brynndragon: (Default)
It's very interesting what people get as the take-home message from news articles. For example, a friend of mine linked to this article and quoted the following: Echinacea for colds. Ginkgo biloba for memory. Glucosamine and chondroitin for arthritis. Black cohosh for menopausal hot flashes. Saw palmetto for prostate problems. Shark cartilage for cancer. All proved no better than dummy pills in big studies funded by the National Center for Complementary and Alternative Medicine. The lone exception: ginger capsules may help chemotherapy nausea.

But here's the paragraph after that: As for therapies, acupuncture has been shown to help certain conditions, and yoga, massage, meditation and other relaxation methods may relieve symptoms like pain, anxiety and fatigue.

And here's what is never said: In the case of Chinese herbal medicine there are few to no Western studies that reflect the way it is used in practice, where a formula of 14-16 herbs in particular proportion is tailor-made for each patient based on their Chinese diagnosis which involves different categories and criterion than their Western diagnosis. That's assuming a patient isn't being cycled through a few different tailor-made formulas based on cyclical symptoms (e.g. menstrual problems). It's like comparing apples and the 1968 Red Sox.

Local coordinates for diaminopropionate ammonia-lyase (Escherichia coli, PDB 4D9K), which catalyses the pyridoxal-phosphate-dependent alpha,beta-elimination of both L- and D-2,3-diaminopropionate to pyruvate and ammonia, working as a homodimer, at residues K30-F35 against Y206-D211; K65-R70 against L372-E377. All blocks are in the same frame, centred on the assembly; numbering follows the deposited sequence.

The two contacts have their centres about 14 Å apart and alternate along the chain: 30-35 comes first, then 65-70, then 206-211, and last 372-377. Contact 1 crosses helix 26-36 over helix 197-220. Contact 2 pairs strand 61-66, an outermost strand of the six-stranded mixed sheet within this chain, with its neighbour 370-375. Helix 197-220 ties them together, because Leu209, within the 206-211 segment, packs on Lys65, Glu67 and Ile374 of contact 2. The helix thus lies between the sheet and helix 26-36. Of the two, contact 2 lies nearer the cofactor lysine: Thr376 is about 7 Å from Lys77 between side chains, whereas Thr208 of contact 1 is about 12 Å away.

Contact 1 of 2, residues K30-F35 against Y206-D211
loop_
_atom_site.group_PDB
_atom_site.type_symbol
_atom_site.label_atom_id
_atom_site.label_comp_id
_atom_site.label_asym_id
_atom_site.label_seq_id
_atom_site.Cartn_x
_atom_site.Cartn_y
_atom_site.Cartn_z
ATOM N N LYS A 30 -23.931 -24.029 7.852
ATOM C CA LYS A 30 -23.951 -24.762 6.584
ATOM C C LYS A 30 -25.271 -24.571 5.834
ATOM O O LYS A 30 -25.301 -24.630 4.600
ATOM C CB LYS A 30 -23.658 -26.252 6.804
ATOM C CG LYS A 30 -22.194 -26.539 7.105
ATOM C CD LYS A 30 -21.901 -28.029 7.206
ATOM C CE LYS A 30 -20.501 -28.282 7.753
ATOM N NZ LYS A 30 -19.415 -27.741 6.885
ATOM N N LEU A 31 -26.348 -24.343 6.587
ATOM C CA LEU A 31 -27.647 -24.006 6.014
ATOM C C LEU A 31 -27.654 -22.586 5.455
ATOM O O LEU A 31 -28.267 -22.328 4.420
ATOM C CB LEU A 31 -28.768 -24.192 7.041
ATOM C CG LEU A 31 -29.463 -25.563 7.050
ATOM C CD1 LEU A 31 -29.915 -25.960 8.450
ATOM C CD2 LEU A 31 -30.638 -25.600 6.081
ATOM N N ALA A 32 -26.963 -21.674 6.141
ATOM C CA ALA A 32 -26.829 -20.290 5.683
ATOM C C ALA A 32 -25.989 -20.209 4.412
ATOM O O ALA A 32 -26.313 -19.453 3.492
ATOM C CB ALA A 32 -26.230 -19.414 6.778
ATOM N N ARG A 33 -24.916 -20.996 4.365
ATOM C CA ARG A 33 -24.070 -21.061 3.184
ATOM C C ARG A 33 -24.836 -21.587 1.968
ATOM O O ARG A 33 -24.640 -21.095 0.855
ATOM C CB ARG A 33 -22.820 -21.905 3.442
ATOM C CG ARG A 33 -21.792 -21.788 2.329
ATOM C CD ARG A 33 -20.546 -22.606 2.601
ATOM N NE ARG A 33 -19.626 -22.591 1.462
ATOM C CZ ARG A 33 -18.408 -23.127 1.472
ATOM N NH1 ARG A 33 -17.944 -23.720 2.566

BTW, there is absolutely nothing new in this article - everything in it has been said repeatedly since at least the late 90s. Hell, I've long been arguing for more emphasis on basic research into the physiological effects of acupuncture rather than these "does it work?" studies using a methodology that works great for drug-based medicine but is made of fail for anything else (has anyone come up with a double-blind or even a patient-blind placebo for psychotherapy yet?).
brynndragon: (Default)
It's very interesting what people get as the take-home message from news articles. For example, a friend of mine linked to this article and quoted the following: Echinacea for colds. Ginkgo biloba for memory. Glucosamine and chondroitin for arthritis. Black cohosh for menopausal hot flashes. Saw palmetto for prostate problems. Shark cartilage for cancer. All proved no better than dummy pills in big studies funded by the National Center for Complementary and Alternative Medicine. The lone exception: ginger capsules may help chemotherapy nausea.

But here's the paragraph after that: As for therapies, acupuncture has been shown to help certain conditions, and yoga, massage, meditation and other relaxation methods may relieve symptoms like pain, anxiety and fatigue.